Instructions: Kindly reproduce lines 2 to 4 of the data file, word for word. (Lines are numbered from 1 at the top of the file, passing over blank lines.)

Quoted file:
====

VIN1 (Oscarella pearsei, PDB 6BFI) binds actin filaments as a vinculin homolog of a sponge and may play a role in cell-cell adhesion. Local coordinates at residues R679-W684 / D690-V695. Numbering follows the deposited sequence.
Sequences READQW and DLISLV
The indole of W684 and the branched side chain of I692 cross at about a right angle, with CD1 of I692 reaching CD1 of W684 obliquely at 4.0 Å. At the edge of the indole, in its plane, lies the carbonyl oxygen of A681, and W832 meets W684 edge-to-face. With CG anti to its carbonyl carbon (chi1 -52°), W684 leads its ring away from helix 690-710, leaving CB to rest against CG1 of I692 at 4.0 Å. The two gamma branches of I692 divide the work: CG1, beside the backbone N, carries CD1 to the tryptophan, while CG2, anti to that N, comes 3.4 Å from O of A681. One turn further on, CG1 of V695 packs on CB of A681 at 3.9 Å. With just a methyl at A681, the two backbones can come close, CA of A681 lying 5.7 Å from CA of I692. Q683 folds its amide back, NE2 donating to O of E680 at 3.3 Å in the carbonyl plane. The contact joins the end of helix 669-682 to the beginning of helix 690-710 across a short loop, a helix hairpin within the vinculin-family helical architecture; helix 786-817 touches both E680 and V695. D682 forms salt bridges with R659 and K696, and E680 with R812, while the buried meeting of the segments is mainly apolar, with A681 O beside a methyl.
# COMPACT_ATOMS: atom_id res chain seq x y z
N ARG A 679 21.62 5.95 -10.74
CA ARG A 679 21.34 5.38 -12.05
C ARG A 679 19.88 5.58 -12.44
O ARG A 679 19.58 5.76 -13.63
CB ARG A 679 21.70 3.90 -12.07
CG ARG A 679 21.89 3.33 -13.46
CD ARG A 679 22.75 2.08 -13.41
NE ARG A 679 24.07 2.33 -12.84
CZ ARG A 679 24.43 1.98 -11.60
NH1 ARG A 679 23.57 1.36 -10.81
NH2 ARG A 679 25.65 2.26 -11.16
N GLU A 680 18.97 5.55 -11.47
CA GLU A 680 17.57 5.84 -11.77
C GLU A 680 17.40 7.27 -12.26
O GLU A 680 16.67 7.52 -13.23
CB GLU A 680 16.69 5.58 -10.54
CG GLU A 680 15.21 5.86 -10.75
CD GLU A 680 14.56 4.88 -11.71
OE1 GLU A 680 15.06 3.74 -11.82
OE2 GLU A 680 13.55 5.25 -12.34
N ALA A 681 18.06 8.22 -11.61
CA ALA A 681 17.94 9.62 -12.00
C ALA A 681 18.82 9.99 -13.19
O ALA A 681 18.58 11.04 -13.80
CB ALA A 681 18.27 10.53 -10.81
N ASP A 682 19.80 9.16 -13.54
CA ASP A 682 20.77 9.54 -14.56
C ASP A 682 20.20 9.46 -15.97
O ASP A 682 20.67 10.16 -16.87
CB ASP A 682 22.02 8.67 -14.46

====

Sequences READQW and DLISLV
The indole of W684 and the branched side chain of I692 cross at about a right angle, with CD1 of I692 reaching CD1 of W684 obliquely at 4.0 Å. At the edge of the indole, in its plane, lies the carbonyl oxygen of A681, and W832 meets W684 edge-to-face. With CG anti to its carbonyl carbon (chi1 -52°), W684 leads its ring away from helix 690-710, leaving CB to rest against CG1 of I692 at 4.0 Å. The two gamma branches of I692 divide the work: CG1, beside the backbone N, carries CD1 to the tryptophan, while CG2, anti to that N, comes 3.4 Å from O of A681. One turn further on, CG1 of V695 packs on CB of A681 at 3.9 Å. With just a methyl at A681, the two backbones can come close, CA of A681 lying 5.7 Å from CA of I692. Q683 folds its amide back, NE2 donating to O of E680 at 3.3 Å in the carbonyl plane. The contact joins the end of helix 669-682 to the beginning of helix 690-710 across a short loop, a helix hairpin within the vinculin-family helical architecture; helix 786-817 touches both E680 and V695. D682 forms salt bridges with R659 and K696, and E680 with R812, while the buried meeting of the segments is mainly apolar, with A681 O beside a methyl.
# COMPACT_ATOMS: atom_id res chain seq x y z